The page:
Teenage Girl Shamed at School For “Having Too Much Food in Her Lunchbox”
Once a child reaches high school age they are old enough to decide for themselves what to pack in their lunch boxes, right? They have the maturity to not only decide which foods to include, but also to understand the quantities they would need to get them through the day.
Apparently not, as one mum in the UK has discovered.
The concerned mum, posting as LemonDrizzleDisco, has taken to the popular parenting forum Mumsnet to ask the AIBU (Am I Being Unreasonable) discussion board for their opinions regarding an incident involving her teen daughter.
“Am I being unreasonable to think this is unfair?” No, lady, you are not.
This is not only unfair, it is harmful, grossly overstepping boundaries, and absolutely ridiculous! This is one of the healthiest lunches I have ever heard of. No processed foods, plenty of fresh and dried fruit, no salty or sugary foods, and certainly not too much of it. I would question the peanut butter but only for the allergy factor. If that school didn’t have a nut-free policy, it’s fair game.
Most commenters on the thread agreed that this was a healthy lunch and not something that should have been flagged and commented on.
shaming checking policy was initiated in a girls-only high school. The girls line up each morning, opening their lunchboxes to be scrutinised by their year advisor (form tutor in the UK). They monitor foods high in fats, sugars or salts, and publicly admonish the girls whose lunchboxes don’t stack up.
This practice couldn’t be more damaging to these teenage girls if they tried. It is understandable if they were only policing lollies and cakes and things, but they are deciding on the spot if the girl has brought too much food!
Why does some random person at the school get to decide that?? The lunchbox contents in question certainly aren’t what I would call too much food. My five-year-old takes more than that to school!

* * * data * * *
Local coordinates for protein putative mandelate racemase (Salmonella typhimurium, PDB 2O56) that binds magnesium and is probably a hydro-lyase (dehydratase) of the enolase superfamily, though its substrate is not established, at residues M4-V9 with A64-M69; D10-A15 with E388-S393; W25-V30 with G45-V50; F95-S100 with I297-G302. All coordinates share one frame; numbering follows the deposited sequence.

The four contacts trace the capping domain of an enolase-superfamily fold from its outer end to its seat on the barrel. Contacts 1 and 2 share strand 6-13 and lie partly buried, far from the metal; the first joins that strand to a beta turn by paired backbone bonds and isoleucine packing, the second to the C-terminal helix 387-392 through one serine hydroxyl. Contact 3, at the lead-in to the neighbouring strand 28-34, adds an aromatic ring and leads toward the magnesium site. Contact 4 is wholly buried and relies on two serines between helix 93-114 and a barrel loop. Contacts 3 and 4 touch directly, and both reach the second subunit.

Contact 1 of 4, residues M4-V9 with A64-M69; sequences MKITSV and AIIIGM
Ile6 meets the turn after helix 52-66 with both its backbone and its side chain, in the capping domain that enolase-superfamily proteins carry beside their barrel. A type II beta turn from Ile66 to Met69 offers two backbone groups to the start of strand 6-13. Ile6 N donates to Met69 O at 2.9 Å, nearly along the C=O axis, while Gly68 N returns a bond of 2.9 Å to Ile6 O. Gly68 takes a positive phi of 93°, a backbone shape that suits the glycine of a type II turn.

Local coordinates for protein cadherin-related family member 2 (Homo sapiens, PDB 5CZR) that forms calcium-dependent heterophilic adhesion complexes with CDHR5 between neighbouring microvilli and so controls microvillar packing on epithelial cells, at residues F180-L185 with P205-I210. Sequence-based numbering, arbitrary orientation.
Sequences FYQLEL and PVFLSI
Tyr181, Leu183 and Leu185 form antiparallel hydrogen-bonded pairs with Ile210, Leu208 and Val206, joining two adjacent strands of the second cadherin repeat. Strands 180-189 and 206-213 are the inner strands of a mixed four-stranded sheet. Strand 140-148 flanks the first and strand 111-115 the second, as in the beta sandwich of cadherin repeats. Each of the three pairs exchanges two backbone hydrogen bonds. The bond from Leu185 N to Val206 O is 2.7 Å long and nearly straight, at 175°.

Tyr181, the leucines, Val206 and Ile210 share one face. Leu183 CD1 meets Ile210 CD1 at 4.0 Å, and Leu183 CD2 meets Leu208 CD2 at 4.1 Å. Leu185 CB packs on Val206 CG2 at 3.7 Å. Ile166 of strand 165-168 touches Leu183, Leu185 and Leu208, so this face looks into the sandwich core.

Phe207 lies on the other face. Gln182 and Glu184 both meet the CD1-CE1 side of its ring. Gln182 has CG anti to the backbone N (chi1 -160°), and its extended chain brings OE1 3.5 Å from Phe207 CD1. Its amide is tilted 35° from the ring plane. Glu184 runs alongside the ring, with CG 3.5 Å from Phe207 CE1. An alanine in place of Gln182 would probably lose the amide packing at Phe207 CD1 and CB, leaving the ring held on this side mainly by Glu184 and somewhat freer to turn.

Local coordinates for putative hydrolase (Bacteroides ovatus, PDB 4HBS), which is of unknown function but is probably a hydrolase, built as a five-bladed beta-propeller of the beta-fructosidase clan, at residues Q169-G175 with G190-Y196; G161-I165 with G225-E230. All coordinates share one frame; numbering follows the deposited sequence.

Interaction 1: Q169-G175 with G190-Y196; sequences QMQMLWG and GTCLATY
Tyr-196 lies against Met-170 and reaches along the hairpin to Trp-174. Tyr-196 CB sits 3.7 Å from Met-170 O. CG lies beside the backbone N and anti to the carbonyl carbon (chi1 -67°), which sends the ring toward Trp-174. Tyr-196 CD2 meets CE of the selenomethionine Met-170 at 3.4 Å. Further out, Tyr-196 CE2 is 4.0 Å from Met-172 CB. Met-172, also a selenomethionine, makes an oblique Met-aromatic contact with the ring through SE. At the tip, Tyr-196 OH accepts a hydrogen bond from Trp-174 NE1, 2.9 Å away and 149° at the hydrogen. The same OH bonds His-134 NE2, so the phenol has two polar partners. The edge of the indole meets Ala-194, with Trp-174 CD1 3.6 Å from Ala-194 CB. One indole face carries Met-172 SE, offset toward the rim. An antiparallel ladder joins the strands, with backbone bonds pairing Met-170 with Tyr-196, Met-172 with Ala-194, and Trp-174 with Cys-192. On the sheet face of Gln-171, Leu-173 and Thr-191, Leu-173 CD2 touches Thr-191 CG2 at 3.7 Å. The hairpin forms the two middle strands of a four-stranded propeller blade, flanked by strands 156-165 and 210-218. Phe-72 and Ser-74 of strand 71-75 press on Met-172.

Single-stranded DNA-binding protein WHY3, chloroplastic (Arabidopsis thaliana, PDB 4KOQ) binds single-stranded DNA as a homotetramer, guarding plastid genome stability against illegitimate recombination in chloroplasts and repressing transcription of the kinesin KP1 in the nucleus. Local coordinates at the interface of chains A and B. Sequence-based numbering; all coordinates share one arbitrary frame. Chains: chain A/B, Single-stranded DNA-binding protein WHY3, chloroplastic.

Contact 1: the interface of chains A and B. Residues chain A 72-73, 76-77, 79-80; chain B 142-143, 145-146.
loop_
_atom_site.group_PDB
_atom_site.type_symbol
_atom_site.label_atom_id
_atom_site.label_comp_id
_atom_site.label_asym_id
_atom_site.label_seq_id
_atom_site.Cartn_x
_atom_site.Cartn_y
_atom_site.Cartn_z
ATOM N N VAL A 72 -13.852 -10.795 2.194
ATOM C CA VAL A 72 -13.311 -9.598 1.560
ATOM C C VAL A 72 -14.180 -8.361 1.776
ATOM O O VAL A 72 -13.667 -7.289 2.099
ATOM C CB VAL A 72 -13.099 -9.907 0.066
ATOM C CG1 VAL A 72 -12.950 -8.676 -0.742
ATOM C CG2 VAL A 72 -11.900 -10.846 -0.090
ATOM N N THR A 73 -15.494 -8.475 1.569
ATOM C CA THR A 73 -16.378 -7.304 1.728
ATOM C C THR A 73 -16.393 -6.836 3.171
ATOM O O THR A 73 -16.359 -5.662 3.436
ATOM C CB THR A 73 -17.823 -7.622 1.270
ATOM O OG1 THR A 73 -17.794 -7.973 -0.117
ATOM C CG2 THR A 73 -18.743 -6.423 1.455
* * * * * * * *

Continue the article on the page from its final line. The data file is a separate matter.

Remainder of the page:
The concerned mum then revealed the clincher:
Oh hell no.
The poster asked others for their opinions on the matter, and then penned a note to the school:
Dear Mrs _
Unless you are able to provide the nutritional information of school dinners or an alternative to avocado, LittleLemon, who is vegan, will not be changing what she has for lunch. I would appreciate if you do not make comments on LittleLemons healthy lunch because telling a teenage girl that she has ‘too much’ lunch is far from healthy.
The mum then received a message, along with an apology, from her daughter’s teacher. The inspection policy was abandoned after five days by the school principal, who realised the damage the lunchbox police were causing.
Again, while it is understandable that schools want to promote healthy eating, this is not the answer. This sort of humiliation in the name of good health is akin to lining the girls up for a weigh in every morning, The Biggest Loser-style. And all the while the school is selling unhealthy school lunches themselves.
These aren’t preschoolers sneaking in a packet of Tiny Teddies, these are young women who are navigating their way into adulthood through society’s already suffocating expectations. They don’t need added pressure from the very people who are responsible for their wellbeing at school.
Source: Mumsnet, Google Images